November is American Diabetes Month®

Diabetes – Fact versus Fiction

November is American Diabetes Month®.  The vision of the American Diabetes Association is a “life free of diabetes and all of its burdens.  Raising awareness of this ever growing disease is one of the main efforts behind the mission of the Association.” 

Here are a few of the most recent statistics:

  • Nearly 30 million children and adults in the United States have diabetes.

  • Another 86 million Americans have prediabetes and are at risk of developing Type 2 diabetes.

  • The American Diabetes Association estimates that the total national cost of diagnosed diabetes in the United States is $245 billion.

Nearly one in 10 Americans has diabetes.  There are many myths that still remain.  I hear them in my office all the time.  Let’s set a few of these myths to rest and get the facts.

Myth:  Everyone who is overweight develops diabetes.

Fact:  Type 2 diabetes (which accounts for 90-95% of the cases) is much more common in people who are overweight.  Excess weight IS the strongest known risk factor.   Being overweight increases the chances of developing type 2 diabetes seven fold.  Losing 7 to 10 percent of your current weight can cut your chances of developing type 2 diabetes in half.  Losing any excess weight – and keeping it off – is the best defense against diabetes.  However, keep in mind that other factors play a role as well:  genetics, inactivity, age, and ethnicity.  The key is to know your numbers and know your risk – prevention is key! (With type 1 diabetes, the body’s immune system attacks part of its own pancreas.  Scientists are not sure why – more on Type 1 in a separate blog post). 

Myth:  If your fasting blood sugar is 100 to 125 (called prediabetes), you will develop type 2 diabetes.

Fact:  Having prediabetes does not mean that you will develop diabetes.  The risk is there and the key is to make lifestyle changes in order to prevent or delay it from progressing to diabetes.  The scary fact is that many people come into my office with prediabetes and don’t know they have prediabetes.  There are three reasons this could be the case.  The first I call the “Charlie Brown” syndrome – it’s possible their doctor did tell them and all they heard was, “wah waaah wah wah”.  The second reason is that their doctor told them they have prediabetes and they’re in denial and last but not least is the patient was never told by their doctor.  86 million people have prediabetes.  This CAN be prevented or delayed from progressing to diabetes.  Know your numbers.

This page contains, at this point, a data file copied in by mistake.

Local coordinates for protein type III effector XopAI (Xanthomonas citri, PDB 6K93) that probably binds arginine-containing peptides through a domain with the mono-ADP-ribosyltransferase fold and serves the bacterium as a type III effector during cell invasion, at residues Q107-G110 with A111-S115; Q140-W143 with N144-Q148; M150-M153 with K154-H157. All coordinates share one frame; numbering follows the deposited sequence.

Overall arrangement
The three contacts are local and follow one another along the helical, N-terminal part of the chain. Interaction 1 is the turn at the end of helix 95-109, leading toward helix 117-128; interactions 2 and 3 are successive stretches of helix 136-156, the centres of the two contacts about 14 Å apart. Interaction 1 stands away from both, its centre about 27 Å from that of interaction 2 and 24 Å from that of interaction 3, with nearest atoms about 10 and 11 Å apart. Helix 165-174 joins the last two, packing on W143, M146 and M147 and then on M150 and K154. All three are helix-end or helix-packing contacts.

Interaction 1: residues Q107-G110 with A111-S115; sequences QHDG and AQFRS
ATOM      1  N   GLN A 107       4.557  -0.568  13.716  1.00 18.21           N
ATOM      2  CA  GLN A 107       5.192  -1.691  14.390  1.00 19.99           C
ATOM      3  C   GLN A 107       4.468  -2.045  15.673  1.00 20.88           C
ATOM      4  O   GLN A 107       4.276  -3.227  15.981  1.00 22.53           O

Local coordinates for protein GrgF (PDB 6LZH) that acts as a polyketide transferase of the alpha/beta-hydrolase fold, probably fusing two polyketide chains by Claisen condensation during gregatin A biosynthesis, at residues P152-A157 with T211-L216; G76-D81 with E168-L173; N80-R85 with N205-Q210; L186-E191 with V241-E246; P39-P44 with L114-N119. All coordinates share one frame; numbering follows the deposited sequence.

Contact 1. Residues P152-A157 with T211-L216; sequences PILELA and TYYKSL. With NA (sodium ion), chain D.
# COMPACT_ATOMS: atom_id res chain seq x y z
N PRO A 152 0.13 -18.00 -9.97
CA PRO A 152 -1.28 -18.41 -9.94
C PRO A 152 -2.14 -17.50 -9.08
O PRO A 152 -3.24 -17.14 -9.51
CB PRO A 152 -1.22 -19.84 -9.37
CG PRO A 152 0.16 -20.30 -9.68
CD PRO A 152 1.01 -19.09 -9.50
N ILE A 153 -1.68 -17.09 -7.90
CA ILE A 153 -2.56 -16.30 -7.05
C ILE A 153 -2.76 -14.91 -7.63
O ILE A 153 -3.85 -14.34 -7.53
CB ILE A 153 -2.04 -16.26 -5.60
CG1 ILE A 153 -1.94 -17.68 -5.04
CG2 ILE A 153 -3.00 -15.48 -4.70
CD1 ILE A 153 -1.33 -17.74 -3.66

Myth:  People with diabetes need to eat special food.

Fact:  The irony is that everyone should eat healthy food.  It’s no different than what I recommend to anyone, diabetic or not.  As people are faced with a diagnosis of diabetes they’re simply more pressed to make immediate changes.    Healthy eating means having variety, balance, and moderation.  I teach people to limit their intake of sodium, saturated (and trans) fat, added sugars and refined grains.  I also teach people to place an emphasis on nutrient-dense foods, to increase their fiber intake, and begin to look at more whole foods and less processed (chemical enhanced) foods.  The key is to implement one change at a time and then move on to the next.  Healthy eating is a way of life, it’s not just a quick fix for a short period of time.

Myth:  Eating sweets is off-limits for people with diabetes.

Fact:  Variety, balance, and moderation.  EVERYONE should limit their intake of sweets, not just people with diabetes.  Indulging in too many sweets makes it more difficult for anyone to keep off unwanted pounds and leaves less room for the nutrient-rich foods the body needs.  This is what I tell my patients:  you know yourself, are you the kind of person who can have a piece of chocolate or are you the type of person that will have the whole chocolate bar?  Having sweets lying around the house can only set you up to fail if you’re the type to eat the whole chocolate bar.  The key is to allow for some of those moments with sweets and desserts, otherwise you’ll go overboard when you do see the desserts.  In people with diabetes I always try and explain that it’s important to have good blood sugar control.  Including these sugar-containing treats is possible with portion control and knowing their blood sugar levels – it’s called managing your diabetes.  I teach them that desserts are a part of life (especially as the holidays are approaching), however, desserts are not the fuel source your body needs to operate at full-strength capacity.  Always aim for the best fuel and keep the desserts in check.

Myth:  Fruit is a healthy food.  Therefore, it is okay to eat as much of it as you wish.